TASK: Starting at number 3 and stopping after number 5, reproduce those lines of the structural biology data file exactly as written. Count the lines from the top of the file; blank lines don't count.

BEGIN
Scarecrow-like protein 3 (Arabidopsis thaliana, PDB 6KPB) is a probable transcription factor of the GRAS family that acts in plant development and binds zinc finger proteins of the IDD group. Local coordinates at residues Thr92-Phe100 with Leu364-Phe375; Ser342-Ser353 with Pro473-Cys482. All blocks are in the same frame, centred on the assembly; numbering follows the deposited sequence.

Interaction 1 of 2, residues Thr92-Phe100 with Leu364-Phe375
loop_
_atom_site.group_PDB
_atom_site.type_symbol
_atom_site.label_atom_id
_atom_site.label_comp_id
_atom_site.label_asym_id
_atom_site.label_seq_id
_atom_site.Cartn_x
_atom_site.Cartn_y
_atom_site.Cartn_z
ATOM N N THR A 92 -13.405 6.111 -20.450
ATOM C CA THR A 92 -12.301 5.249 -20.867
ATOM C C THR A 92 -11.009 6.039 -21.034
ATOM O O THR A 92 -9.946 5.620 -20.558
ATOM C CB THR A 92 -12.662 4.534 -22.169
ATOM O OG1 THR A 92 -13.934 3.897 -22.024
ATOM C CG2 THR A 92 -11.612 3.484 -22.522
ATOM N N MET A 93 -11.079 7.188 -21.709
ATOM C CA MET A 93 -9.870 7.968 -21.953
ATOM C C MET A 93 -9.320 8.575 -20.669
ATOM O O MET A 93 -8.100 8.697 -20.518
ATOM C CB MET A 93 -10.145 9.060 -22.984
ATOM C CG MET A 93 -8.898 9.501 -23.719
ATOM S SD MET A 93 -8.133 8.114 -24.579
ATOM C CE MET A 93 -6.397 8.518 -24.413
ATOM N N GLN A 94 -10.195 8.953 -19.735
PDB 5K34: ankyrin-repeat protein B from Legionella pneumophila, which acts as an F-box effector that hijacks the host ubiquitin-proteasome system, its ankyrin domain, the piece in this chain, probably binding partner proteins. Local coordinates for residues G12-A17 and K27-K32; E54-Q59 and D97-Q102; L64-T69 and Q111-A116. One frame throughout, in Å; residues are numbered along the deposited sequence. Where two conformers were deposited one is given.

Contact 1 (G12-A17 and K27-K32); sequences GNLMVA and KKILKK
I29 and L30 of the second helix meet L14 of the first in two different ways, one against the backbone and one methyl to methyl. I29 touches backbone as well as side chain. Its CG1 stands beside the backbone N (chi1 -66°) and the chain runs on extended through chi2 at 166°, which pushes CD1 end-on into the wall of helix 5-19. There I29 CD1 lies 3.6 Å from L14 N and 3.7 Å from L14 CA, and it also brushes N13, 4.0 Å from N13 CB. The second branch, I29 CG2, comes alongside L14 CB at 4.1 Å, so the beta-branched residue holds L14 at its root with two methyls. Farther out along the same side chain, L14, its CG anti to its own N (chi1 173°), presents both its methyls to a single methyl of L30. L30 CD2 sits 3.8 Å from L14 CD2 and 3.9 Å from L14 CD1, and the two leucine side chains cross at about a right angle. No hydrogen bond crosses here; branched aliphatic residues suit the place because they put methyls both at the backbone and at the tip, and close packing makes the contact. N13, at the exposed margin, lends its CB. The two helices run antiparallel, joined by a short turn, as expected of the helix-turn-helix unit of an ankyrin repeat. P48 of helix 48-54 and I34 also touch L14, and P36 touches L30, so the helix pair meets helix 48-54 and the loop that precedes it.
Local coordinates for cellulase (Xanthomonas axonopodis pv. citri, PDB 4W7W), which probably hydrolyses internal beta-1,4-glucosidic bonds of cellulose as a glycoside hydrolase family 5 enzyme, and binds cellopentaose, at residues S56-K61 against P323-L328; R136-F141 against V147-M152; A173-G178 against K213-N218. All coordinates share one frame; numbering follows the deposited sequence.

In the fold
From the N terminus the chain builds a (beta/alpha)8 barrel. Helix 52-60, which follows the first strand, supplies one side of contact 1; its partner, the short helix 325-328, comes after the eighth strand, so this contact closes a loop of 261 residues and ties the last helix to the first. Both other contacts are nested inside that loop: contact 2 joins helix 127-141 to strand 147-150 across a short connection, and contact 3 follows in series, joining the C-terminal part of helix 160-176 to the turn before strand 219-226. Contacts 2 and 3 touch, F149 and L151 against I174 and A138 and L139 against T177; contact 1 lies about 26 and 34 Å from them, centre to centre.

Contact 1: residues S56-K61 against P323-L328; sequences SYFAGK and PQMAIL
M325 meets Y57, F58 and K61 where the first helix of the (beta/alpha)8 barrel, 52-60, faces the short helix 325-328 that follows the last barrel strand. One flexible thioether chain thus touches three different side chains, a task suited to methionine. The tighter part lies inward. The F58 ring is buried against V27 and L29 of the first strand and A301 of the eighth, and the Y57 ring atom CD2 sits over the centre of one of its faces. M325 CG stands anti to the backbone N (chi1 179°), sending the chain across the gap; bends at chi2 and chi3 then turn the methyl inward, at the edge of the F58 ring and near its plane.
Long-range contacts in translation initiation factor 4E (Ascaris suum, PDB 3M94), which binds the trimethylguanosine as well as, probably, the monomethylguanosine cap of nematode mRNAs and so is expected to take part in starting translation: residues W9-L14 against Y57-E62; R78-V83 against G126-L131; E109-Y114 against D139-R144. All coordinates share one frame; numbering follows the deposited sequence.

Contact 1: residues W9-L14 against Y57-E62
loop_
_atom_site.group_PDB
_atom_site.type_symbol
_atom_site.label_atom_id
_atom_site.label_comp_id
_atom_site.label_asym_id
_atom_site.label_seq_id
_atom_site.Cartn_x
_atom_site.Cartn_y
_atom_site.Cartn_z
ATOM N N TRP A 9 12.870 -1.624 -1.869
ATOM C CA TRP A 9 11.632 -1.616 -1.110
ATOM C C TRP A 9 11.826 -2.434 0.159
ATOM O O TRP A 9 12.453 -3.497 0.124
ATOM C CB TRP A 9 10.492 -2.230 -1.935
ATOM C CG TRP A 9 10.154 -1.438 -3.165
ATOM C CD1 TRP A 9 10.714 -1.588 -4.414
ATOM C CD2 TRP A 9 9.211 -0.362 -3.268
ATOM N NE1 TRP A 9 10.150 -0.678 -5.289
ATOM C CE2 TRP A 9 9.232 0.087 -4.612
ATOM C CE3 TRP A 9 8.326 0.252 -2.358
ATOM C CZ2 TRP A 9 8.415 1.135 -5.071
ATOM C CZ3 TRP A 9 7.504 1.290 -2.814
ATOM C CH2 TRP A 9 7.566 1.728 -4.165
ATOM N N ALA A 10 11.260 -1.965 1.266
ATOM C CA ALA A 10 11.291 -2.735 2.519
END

loop_
_atom_site.group_PDB
_atom_site.type_symbol